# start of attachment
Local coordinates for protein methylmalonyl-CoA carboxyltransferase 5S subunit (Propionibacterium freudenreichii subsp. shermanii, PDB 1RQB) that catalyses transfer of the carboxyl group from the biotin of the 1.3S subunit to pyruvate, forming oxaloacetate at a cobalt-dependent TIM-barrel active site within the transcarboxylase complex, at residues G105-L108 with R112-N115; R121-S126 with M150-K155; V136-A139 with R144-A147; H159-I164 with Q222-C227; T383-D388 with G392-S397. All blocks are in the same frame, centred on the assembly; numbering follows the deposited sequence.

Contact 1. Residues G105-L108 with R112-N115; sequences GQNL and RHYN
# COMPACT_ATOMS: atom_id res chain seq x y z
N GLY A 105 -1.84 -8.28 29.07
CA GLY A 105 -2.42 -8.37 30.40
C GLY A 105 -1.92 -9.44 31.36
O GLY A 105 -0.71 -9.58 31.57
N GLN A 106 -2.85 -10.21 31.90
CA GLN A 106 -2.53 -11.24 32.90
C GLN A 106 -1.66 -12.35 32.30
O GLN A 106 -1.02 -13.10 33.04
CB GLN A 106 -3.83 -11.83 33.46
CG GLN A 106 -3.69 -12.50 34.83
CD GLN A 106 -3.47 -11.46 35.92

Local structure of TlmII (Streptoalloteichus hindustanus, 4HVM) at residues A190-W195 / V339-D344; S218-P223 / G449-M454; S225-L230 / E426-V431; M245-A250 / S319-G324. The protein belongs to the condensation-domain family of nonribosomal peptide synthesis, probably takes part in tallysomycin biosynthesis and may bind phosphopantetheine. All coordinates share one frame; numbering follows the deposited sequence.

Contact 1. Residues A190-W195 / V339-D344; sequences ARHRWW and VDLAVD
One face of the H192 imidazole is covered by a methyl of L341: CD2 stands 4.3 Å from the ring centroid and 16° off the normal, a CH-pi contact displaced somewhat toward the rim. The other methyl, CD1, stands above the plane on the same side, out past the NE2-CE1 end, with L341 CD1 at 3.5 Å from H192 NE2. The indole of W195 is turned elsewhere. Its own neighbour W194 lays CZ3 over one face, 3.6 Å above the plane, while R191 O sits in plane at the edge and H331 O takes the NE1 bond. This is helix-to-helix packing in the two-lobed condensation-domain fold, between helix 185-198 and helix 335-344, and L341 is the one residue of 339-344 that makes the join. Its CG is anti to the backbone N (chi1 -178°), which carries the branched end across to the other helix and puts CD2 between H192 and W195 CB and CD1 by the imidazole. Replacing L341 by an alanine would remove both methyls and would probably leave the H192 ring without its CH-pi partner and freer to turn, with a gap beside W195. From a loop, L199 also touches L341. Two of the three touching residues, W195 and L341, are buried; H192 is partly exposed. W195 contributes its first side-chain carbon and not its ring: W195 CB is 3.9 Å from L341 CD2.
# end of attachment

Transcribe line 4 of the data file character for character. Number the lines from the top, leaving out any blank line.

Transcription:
N GLY A 105 -1.84 -8.28 29.07